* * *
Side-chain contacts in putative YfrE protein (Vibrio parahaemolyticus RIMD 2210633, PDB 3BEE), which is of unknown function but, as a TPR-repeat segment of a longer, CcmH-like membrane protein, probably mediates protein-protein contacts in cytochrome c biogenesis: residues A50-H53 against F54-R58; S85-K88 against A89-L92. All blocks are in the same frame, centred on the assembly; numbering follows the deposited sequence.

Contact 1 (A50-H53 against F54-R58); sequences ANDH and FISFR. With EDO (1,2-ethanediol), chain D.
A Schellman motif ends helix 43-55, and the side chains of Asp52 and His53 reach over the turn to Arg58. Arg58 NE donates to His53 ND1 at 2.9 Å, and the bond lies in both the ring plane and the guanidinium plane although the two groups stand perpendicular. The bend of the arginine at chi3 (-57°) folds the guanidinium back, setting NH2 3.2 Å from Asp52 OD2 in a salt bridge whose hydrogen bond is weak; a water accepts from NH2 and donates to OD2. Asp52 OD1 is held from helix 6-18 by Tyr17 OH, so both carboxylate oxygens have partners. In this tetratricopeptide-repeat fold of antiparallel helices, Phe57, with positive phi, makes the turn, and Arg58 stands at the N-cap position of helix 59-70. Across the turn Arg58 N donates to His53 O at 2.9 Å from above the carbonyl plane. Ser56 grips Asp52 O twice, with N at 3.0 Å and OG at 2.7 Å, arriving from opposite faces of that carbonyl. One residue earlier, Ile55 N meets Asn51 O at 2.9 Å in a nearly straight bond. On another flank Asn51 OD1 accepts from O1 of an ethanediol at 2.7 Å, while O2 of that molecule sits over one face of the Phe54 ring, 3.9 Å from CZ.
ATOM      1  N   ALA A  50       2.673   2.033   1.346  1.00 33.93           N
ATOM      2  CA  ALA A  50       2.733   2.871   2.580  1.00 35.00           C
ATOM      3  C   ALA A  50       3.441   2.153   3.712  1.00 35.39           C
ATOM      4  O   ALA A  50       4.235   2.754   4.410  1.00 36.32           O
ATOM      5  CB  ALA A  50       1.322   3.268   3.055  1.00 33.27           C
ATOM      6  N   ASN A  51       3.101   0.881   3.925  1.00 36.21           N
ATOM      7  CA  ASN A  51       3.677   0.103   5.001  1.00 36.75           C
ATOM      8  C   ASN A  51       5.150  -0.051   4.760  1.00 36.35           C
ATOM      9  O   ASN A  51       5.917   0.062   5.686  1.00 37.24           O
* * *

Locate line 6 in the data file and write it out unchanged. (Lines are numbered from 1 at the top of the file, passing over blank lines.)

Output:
ATOM      3  C   ALA A  50       3.441   2.153   3.712  1.00 35.39           C